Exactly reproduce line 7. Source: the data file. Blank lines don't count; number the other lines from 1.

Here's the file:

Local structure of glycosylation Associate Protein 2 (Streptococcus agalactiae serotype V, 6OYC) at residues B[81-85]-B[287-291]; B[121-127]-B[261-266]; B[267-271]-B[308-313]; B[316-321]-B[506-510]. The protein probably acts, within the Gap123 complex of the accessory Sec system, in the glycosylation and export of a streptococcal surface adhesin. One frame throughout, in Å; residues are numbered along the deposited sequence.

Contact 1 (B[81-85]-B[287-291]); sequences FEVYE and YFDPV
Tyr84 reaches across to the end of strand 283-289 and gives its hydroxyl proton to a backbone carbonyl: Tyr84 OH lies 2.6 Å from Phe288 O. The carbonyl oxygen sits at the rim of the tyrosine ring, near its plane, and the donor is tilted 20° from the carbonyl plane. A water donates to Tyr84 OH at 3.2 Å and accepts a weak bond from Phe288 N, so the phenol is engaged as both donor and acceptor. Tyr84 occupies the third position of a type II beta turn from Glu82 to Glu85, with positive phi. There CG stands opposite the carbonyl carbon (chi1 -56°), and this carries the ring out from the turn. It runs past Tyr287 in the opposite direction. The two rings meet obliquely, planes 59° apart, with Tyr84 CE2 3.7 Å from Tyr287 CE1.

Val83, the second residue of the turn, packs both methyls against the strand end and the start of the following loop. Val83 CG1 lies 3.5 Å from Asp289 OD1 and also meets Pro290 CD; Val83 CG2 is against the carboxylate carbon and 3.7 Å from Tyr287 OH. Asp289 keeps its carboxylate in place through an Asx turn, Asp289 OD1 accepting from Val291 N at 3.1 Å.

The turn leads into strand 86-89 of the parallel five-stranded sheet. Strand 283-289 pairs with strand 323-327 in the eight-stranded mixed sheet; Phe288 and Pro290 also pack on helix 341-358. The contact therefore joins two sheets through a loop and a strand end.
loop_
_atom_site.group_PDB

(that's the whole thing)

_atom_site.group_PDB